• The race for third, meanwhile, may be back down to two after Lazio drew at home to Siena and Inter lost at Parma. The latter represents Andrea Stramaccioni’s first defeat and, if there is no shame in losing to a Parma side who have won five of their past six games, then the manner with which Inter threw away the game provided a reminder of how they wound up so far off the pace in the first place. Having taken the lead through Wesley Sneijder, they seemed in control before Lúcio gifted Parma a soft equaliser while trying to dribble away from Sebastian Giovinco on the edge of his own area. Two minutes later Inter were trailing after again giving away possession cheaply. “We’ll do the sums at the end,” Stramaccioni said afterwards. “In any case, nobody has told me that the Europa League would be such a disaster.”
• Napoli and Udinese did each collect three points – beating Palermo and Cesena respectively. For Udinese that meant they had won consecutive Serie A fixtures for the first time since December. There were some disappointing words from Antonio Di Natale, however, disagreeing with the recent comments by Cesare Prandelli, the Italy manager, in support of gay footballers wanting to come out. “I respect and like the manager, but I do not agree with him,” said Di Natale. “I am against the idea of going public with such an important decision. How would the fans react?”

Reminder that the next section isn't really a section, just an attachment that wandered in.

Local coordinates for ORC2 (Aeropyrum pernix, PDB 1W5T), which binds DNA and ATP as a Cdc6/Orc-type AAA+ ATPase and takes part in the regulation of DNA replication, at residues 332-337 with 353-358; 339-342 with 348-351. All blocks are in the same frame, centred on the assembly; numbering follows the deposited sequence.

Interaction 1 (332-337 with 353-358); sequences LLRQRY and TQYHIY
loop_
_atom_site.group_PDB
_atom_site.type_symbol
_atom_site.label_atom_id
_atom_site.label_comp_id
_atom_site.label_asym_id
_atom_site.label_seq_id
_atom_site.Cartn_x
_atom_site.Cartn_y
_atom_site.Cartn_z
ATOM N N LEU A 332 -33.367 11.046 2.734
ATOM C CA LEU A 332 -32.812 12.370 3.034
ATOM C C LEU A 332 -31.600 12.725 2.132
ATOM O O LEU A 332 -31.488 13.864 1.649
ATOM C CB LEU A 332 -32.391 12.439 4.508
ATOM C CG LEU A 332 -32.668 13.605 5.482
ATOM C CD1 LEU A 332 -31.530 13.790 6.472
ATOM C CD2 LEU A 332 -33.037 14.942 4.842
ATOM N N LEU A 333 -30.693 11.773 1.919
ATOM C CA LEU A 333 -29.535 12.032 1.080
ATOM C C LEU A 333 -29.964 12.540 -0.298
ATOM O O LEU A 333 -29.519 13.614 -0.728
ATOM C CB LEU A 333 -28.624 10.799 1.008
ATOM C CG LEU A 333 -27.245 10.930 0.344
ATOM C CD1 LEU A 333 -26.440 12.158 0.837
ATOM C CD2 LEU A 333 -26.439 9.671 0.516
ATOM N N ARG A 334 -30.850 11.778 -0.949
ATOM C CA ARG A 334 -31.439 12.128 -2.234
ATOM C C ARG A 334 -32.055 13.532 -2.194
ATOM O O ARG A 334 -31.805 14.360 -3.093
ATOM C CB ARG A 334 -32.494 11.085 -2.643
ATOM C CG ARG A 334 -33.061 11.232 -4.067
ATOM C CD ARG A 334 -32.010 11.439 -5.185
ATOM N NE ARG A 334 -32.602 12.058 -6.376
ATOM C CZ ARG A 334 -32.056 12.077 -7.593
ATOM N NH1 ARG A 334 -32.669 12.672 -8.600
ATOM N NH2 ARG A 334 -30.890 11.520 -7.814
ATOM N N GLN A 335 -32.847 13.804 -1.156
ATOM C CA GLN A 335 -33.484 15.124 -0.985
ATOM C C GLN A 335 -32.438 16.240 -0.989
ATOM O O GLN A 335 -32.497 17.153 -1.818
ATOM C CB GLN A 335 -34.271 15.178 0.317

Resultater: Catania 0-1 Bologna, Cesena 0-1 Udinese, Chievo 0-0 Roma, Fiorentina 2-2 Novara, Genoa 2-1 Cagliari, Juventus 1-1 Lecce, Lazio 1-1 Siena, Milan 2-0 Atalanta, Napoli 2-0 Palermo, Parma 3-1 Inter